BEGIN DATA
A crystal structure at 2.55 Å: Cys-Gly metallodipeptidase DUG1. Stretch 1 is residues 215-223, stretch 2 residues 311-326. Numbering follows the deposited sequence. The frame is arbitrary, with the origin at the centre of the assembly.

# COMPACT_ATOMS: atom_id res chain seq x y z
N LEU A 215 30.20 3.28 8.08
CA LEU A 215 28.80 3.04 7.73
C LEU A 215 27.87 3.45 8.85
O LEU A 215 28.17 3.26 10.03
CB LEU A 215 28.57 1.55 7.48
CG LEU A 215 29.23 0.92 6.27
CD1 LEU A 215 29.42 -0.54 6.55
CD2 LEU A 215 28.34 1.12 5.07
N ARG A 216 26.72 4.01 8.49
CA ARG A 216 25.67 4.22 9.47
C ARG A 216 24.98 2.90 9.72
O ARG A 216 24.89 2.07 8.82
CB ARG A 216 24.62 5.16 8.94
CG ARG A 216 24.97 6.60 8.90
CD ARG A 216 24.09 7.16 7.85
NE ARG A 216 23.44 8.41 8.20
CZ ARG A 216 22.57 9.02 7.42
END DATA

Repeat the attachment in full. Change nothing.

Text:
A crystal structure at 2.55 Å: Cys-Gly metallodipeptidase DUG1. Stretch 1 is residues 215-223, stretch 2 residues 311-326. Numbering follows the deposited sequence. The frame is arbitrary, with the origin at the centre of the assembly.

# COMPACT_ATOMS: atom_id res chain seq x y z
N LEU A 215 30.20 3.28 8.08
CA LEU A 215 28.80 3.04 7.73
C LEU A 215 27.87 3.45 8.85
O LEU A 215 28.17 3.26 10.03
CB LEU A 215 28.57 1.55 7.48
CG LEU A 215 29.23 0.92 6.27
CD1 LEU A 215 29.42 -0.54 6.55
CD2 LEU A 215 28.34 1.12 5.07
N ARG A 216 26.72 4.01 8.49
CA ARG A 216 25.67 4.22 9.47
C ARG A 216 24.98 2.90 9.72
O ARG A 216 24.89 2.07 8.82
CB ARG A 216 24.62 5.16 8.94
CG ARG A 216 24.97 6.60 8.90
CD ARG A 216 24.09 7.16 7.85
NE ARG A 216 23.44 8.41 8.20
CZ ARG A 216 22.57 9.02 7.42